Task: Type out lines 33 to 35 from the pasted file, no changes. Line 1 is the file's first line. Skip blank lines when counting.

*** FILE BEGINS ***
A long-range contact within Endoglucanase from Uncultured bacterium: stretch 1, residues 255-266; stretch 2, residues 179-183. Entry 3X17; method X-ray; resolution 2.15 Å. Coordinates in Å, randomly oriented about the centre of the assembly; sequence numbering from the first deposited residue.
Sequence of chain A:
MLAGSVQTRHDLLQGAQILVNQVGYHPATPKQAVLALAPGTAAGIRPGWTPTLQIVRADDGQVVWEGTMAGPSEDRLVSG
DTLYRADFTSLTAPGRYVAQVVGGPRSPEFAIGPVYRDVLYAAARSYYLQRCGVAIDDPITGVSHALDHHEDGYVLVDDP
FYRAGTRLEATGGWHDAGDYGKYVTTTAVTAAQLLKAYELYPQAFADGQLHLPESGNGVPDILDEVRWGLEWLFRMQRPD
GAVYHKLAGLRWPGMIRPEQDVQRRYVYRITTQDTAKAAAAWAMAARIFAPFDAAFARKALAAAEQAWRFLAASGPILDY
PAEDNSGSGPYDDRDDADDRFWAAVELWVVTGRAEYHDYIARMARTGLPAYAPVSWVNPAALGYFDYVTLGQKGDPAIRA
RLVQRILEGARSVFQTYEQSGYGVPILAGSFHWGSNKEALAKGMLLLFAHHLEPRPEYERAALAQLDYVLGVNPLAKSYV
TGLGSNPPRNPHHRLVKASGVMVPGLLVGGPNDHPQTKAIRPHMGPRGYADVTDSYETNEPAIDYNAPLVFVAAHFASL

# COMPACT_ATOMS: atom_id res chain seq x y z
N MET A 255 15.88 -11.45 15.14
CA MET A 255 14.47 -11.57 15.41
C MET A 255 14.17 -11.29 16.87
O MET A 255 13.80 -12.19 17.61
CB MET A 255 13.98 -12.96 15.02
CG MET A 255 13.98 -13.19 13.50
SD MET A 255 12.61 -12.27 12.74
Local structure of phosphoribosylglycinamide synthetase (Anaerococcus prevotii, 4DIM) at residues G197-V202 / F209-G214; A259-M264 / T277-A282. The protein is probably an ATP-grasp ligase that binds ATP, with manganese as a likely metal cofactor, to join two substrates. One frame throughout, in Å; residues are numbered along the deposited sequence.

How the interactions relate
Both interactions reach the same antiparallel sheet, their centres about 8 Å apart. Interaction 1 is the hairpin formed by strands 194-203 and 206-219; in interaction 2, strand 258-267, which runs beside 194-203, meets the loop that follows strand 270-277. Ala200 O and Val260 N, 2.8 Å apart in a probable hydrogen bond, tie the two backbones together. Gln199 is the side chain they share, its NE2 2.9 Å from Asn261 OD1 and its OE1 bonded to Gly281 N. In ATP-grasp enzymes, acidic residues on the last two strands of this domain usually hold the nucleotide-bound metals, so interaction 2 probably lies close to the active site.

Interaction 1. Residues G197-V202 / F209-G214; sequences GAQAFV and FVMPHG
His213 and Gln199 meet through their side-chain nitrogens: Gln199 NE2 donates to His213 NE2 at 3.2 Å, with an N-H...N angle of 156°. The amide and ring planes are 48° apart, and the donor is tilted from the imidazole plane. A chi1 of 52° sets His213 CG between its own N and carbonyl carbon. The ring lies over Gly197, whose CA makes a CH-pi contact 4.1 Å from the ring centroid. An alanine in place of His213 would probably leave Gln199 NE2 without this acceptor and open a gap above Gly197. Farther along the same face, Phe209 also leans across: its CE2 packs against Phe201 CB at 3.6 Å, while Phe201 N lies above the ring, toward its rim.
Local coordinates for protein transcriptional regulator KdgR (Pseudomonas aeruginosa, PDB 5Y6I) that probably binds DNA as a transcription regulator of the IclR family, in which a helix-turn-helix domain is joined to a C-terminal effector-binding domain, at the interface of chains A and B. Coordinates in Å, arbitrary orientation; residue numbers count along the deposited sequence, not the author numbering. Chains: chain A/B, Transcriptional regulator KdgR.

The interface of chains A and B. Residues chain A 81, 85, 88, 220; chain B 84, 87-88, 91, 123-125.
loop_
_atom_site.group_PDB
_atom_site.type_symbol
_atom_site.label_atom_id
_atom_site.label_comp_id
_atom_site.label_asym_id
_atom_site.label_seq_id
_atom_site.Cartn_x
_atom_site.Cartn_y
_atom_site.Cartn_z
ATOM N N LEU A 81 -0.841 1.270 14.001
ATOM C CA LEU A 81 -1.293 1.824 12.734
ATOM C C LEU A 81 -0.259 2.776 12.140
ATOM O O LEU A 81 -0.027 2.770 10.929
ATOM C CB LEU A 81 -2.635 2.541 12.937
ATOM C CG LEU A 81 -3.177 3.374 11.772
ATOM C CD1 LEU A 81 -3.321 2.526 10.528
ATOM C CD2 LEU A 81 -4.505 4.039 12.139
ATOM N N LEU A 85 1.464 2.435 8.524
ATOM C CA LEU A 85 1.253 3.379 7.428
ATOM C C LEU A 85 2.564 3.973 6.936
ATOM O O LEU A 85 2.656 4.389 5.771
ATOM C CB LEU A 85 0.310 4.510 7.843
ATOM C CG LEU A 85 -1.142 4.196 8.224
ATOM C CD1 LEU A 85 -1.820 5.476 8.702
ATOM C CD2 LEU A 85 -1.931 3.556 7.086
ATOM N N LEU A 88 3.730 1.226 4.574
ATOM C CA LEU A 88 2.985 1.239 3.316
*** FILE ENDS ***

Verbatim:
_atom_site.Cartn_y
_atom_site.Cartn_z
ATOM N N LEU A 81 -0.841 1.270 14.001